Emergence of monkeypox: "There is a pattern that is emerging here"

The current outbreak of monkeypox shows something unusual: for the first time, people outside of Africa are also infected with the virus.

Emergence of monkeypox: "There is a pattern that is emerging here"

The current outbreak of monkeypox shows something unusual: for the first time, people outside of Africa are also infected with the virus. Has the pathogen possibly changed and adapted better to humans? Finally, monkeypox has been known since the late 1950s, but until now it has remained in Africa. Will that change now? ntv.de talks to virologist and zoonosis expert Thomas Mettenleiter about the dangers of failing to contain the virus and the dangerous trend towards animal pathogens.

ntv.de: Mr. Mettenleiter, the reported cases of monkeypox are increasing worldwide. Is it a new, dangerous pathogen, or is it just getting more attention because people are sensitized after the corona pandemic?

Thomas Mettenleiter: Monkeypox is nothing new, this smallpox virus has been known since 1958. By far the most outbreaks and transfers to humans take place in Africa, where the natural reservoir probably exists in rodents or squirrel-like species. In the Democratic Republic of the Congo alone, over a thousand such cases have become known in recent months. What is new, however, is that there are also chains of infection outside of Africa. There have been minor outbreaks, for example in the USA in 2003. But the fact that it has now assumed these dimensions, also across different continents, is a new situation. Apparently, this time it hit a human who probably brought the pathogen from Africa to the UK, where the virus then got into a specific population that now allows it to spread more easily.

Health Minister Karl Lauterbach has said there are two possible explanations for the new pattern of spread. One is that the monkeypox virus may be better adapted to humans. Do you see any evidence of this?

To the best of my knowledge, we have so far had no evidence that genetic changes have occurred in the virus that suggest an adaptation to humans. But such adaptation processes occur naturally with these pathogens. And the longer it circulates in a new host population, the more frequently random genetic changes occur, i.e. mutations, which could then lead to an adaptation process.

So if the current outbreak is not brought under control, does the likelihood that the monkeypox virus will become even more transmissible increase?

Yes, that is a conceivable scenario. Not the only conceivable one, but it's certainly one that's plausible.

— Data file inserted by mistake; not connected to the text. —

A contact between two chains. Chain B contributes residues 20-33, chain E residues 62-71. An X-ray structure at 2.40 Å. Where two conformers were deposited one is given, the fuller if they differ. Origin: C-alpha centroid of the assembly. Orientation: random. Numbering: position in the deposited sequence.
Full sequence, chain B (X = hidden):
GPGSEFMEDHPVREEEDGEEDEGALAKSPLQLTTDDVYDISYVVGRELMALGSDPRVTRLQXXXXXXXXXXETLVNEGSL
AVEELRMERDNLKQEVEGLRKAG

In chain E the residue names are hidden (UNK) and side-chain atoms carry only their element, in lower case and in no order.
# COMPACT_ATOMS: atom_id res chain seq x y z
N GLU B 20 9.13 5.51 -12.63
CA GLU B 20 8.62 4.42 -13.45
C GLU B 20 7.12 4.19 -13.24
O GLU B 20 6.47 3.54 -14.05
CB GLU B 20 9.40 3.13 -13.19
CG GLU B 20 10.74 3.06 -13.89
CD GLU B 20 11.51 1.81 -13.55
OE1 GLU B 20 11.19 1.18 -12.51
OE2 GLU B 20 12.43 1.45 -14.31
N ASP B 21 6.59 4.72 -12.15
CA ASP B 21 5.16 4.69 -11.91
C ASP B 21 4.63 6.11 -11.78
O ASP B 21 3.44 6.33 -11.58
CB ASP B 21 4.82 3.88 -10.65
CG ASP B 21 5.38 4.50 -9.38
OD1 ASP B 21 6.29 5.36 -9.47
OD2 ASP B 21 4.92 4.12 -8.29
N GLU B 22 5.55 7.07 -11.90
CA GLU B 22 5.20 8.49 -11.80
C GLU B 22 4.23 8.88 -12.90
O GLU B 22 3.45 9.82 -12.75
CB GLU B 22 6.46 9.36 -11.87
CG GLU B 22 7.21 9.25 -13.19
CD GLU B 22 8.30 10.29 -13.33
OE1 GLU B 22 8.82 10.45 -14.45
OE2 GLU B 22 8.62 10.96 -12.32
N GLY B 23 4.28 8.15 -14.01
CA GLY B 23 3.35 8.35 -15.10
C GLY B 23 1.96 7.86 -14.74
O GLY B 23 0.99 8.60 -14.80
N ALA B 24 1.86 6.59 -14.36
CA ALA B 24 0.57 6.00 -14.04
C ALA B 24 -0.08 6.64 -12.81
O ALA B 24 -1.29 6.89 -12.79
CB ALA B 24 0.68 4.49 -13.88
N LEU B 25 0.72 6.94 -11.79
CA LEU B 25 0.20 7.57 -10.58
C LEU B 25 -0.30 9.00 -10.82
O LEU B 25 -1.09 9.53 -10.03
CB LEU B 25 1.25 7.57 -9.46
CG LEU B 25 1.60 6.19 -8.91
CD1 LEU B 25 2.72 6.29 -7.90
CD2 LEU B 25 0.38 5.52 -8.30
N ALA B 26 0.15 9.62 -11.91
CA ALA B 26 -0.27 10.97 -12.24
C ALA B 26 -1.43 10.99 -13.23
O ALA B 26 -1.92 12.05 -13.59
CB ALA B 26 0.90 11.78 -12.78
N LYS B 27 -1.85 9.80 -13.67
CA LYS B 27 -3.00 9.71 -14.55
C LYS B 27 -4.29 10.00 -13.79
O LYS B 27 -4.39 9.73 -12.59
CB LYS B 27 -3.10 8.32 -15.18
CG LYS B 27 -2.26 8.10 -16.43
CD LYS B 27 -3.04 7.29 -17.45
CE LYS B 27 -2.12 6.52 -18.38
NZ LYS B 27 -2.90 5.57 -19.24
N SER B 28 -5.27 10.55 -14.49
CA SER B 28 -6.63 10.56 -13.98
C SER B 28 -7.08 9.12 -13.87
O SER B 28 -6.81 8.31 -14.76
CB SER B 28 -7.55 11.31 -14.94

Could the monkeypox virus also change in such a way that, like Sars-CoV-2, it is transmitted from person to person via aerosols through the air? It is currently still assumed that close physical contact is necessary for transmission, contact with bodily fluids or with the typical skin symptoms.

It is entirely possible that these smallpox viruses are also selected for better airborne transmission. However, the shedding of these viruses begins with the appearance of symptoms. Although these symptoms do not necessarily have to be pustules that cover the entire body, they can also be very small lesions. But there is definitely a clinical manifestation. The group of people who are particularly at risk should therefore pay particular attention to such changes. And if something like this occurs, even if you are unsure, it is better to see a doctor.

Men who have had sex with other men are currently considered particularly at risk?

Yes, that's how it looks at the moment. Of course it doesn't have to stay that way. The pathogen could also look for other routes.

Karl Lauterbach had brought up another possible explanation for the current outbreak that people may have become more susceptible to the virus.

I don't see any real indications for that at the moment either. For example, that populations have changed in a fundamental genetic way. What has changed is that the pathogen has apparently acquired a specific population that makes it easier for it to spread.

Vaccination against human smallpox has already been brought into play as another factor for easier spread. Although it protects well against monkeypox, it was phased out in the 1980s. Are younger people who have never been vaccinated against smallpox more at risk?